In neighbouring Leshami village, women weavers have revived the specialised skill of producing natural yarn from locally available stinging nettle stalks. With this they weave shawls, runners, bags that are unique and beautiful. Equally astounding, is, nearby Enhaloumi village where women farmers are growing organic cotton for local use.

They have revived a traditional practice that would otherwise have died with the older generation. They not only saved the indigenous seeds but also shared it with other farmers in their area.

The Chizami Village Council persuaded villagers to stop mithun rearing as it was adversely affecting privately owned grazing lands and water retention in the catchment areas. It also convinced five other surrounding villages to do the same as mithun grazing on contiguous privately owned land was undermining sustainable land use of the entire area.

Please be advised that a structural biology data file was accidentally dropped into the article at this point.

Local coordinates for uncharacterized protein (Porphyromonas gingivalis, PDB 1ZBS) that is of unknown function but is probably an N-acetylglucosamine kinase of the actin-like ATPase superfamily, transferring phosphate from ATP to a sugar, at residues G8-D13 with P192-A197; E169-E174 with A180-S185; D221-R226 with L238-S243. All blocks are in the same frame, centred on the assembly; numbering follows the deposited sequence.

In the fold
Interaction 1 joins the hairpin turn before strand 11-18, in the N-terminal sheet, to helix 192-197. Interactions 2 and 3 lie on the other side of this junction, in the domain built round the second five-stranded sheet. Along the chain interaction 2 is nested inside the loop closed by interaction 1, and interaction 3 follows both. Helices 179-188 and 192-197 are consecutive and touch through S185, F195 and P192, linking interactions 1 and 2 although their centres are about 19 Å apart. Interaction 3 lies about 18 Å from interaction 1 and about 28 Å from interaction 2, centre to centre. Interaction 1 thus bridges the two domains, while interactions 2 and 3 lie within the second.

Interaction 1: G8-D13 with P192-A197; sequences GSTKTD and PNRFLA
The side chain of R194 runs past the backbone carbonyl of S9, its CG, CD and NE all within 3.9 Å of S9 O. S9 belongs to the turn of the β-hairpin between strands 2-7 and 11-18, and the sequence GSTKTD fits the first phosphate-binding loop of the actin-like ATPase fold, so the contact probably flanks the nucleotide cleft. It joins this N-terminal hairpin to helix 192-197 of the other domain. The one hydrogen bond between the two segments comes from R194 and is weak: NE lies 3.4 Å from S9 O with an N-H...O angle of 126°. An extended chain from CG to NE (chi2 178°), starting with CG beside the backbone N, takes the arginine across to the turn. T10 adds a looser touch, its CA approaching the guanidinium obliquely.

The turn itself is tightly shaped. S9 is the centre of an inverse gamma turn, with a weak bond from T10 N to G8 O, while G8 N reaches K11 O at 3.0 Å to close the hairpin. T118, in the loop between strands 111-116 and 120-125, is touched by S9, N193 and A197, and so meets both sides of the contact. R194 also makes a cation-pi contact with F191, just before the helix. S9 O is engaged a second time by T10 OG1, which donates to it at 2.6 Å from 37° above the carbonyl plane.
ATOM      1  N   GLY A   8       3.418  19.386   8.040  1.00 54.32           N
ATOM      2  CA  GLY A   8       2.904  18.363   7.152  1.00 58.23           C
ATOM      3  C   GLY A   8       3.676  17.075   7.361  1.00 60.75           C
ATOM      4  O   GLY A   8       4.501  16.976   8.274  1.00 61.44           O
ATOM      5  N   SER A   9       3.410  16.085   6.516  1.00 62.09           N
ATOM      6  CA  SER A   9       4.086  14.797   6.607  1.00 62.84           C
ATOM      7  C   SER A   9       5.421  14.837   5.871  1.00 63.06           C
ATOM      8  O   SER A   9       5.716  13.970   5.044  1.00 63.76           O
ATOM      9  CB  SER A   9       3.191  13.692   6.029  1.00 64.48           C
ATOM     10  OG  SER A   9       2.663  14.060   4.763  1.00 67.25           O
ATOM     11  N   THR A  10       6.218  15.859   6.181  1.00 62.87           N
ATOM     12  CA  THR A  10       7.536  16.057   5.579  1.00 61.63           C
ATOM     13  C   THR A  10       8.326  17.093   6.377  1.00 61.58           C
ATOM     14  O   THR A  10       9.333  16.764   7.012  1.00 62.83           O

Plunging with enthusiasm into development as conceived by them, these villages also focus on cultural and artistic expression of their youth through art, dance, sports and music workshops. Earlier the youth loved to roam the forests shooting birds and animals with their sling shots, but then they took to shooting with a camera and used photography to document the flora and fauna of their area, which is featured in a published book.

Use of the Right to Information Act has generated awareness of government programmes and ensured accountability in implementation. The village communities are linking with people and institutions that are helping them bring small, home-based technology such as a drying machine and knowledge of organic food preservation that enhances the shelf life of agriculture products.